northern soul shines amid the bright lights

From There To Here
From There To Here

With the World Cup merely a month away, football fever’s set to grip the nation. It was a similar story 18 years ago, when all eyes were on Euro ‘96 - until England’s Gareth Southgate missed a penalty and Germany marched into the final. Philip Glenister remembers it well.

“I was working in Manchester doing a pilot for Granada called True Love around that time,” remembers the 51-year-old. “It was an exciting time, a feeling of change, politically. We all thought it was going to be marvellous.”

He recently returned to the city to film his latest project, From There To Here, which was also filmed partly at the Uncle Joe’s Mintballs factory in Wigan.

Written by Peter Bowker (Eric And Ernie, Occupation), the three-part drama begins in June 1996 - on the day an IRA bomb destroyed much of Manchester city centre - and spans four years, including New Labour sweeping to power in 1997 and the Millennium celebrations of 2000.

“Peter’s a friend and neighbour of mine, funnily enough, and I’ve always been a huge admirer of his work,” says Glenister, who lives with his wife Beth and daughters Millie, 12, and Charlotte, nine, in south-west London.

“I think he’s one of our finest writers. So to get a script written by him, you know you’re in for something quite exciting. After the first episode, I read the second, then the third, and that’s always a sign there’s something pretty hot on the page.”

Glenister plays Daniel Cotton, a man who has the perfect life with his wife and two kids in Cheshire, where he runs a sweet factory with his father Samuel (Bernard Hill).

While Daniel’s viewed as the golden boy of the family, his brother Robbo (Steven Mackintosh) is seen as the black sheep; he runs a night club and is caught up in the rougher side of urban life. He’s also fallen out with their father.

“Daniel’s the appeaser really, he’s trying to bring the family together to improve the relationship between Samuel and Robbo,” explains Glenister.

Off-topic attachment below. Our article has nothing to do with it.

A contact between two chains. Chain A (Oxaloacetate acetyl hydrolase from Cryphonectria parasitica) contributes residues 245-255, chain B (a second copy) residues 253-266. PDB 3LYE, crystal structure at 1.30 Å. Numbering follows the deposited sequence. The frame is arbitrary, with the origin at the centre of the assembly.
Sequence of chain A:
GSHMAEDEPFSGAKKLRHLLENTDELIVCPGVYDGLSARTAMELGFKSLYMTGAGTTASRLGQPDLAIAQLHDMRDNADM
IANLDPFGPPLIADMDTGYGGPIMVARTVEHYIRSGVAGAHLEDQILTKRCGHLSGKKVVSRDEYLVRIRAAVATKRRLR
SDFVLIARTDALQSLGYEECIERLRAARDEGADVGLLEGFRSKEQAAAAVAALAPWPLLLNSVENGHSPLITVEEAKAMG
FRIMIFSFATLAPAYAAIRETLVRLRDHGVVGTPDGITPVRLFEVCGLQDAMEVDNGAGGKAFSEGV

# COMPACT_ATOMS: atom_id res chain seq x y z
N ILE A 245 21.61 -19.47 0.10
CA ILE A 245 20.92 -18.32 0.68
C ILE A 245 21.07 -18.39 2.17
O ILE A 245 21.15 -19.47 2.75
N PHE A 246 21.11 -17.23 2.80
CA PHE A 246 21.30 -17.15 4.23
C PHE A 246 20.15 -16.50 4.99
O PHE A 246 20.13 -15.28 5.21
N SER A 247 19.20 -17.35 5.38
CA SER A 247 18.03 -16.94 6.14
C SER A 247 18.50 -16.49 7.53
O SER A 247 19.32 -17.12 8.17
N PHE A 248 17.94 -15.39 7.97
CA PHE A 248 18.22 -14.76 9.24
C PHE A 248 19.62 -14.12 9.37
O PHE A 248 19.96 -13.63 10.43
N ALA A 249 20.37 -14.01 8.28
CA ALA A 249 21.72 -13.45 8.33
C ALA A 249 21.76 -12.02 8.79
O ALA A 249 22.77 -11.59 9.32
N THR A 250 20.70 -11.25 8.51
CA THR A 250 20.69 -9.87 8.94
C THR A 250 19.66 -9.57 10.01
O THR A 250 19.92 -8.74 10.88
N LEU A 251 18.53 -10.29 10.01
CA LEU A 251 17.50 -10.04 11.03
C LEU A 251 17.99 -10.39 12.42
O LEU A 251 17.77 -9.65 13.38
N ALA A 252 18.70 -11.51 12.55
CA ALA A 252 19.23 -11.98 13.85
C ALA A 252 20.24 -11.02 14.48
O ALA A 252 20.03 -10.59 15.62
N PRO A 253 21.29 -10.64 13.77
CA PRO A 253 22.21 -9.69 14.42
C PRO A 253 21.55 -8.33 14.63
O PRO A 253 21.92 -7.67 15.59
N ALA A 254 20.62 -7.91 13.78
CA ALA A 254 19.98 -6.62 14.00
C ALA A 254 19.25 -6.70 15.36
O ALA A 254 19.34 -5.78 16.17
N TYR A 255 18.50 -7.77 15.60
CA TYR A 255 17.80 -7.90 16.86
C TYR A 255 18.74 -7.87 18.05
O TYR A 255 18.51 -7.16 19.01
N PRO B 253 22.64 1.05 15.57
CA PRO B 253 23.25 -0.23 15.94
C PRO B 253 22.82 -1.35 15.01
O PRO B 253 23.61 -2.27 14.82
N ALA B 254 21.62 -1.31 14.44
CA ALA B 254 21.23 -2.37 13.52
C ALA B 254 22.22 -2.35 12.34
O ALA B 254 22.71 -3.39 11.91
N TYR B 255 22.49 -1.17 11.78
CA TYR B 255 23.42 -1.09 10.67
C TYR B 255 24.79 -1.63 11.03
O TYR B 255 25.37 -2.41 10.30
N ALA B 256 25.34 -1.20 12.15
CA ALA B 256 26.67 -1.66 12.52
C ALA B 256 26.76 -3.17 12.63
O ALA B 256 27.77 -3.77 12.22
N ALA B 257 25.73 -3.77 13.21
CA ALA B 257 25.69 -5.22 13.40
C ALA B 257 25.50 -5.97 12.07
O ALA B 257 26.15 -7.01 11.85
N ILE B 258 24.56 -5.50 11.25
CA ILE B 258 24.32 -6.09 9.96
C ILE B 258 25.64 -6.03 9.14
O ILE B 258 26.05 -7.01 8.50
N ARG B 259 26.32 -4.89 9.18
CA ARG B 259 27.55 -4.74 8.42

Daniel arranges for them all to meet in a hotel. “We’ve got Euro ‘96 about to start and I want us to all sit down as father and sons, watch the football and bond, basically,” the actor adds.

But the trio are caught up in the blast and the near-death experience provokes changes in their lives that soon spin out of control.

Despite the immense size of the bomb, there were no fatalities, and as a result of the explosion, millions was spent on rejuvenating the city centre. “Out of bad s**t, sometimes good s**t can happen,” quips Glenister. “Manchester’s been incredibly redeveloped and it’s a sophisticated and modern, functioning shopping centre. They’ve got John Lewis, Harvey Nics, all you need!”

The actor hadn’t been back to the city since Seventies-based police drama Life On Mars ended in 2007. “What’s extraordinary is how much the city evolves and changes over time. It feels like my adoptive second city,” says Glenister, who became a household name playing politically incorrect detective Gene Hunt, a character he later reprised in Eighties-based Ashes To Ashes.

“It was quite funny walking around Manchester. There were a few double-takes,” he says. “It [getting recognised] doesn’t happen very often, thank goodness, but what makes me laugh is someone will go, ‘It’s Gene Hunt!’, as though you’re not there.”

He describes that particular role as “career changing”.

“I’m very proud of it, but as time goes on, it diminishes, and then a cracking script like this comes along. It’s a great part, a great cast and hopefully another thing that will remind people I do other things.”

In recent years, he’s appeared in Sky’s Mad Dogs, alongside his Life On Mars co-star John Simm, in the thriller Hidden, and he’s due to start filming the second series of Big School soon. The comedy also stars David Walliams and Catherine Tate, and Glenister plays PE teacher Mr Gunn – “a horrible character, total sleaze, but it’s fun to play someone so grotesque,” he says, grinning.

Life as an actor is “a nomadic existence”, he says, half sighing. “You have periods when you’re working, it’s intense and the hours are long.

“An advantage, though, is you have periods when you’re not working, so you have stretches where you’re at home all the time, which after two weeks drives my wife mad, of course.”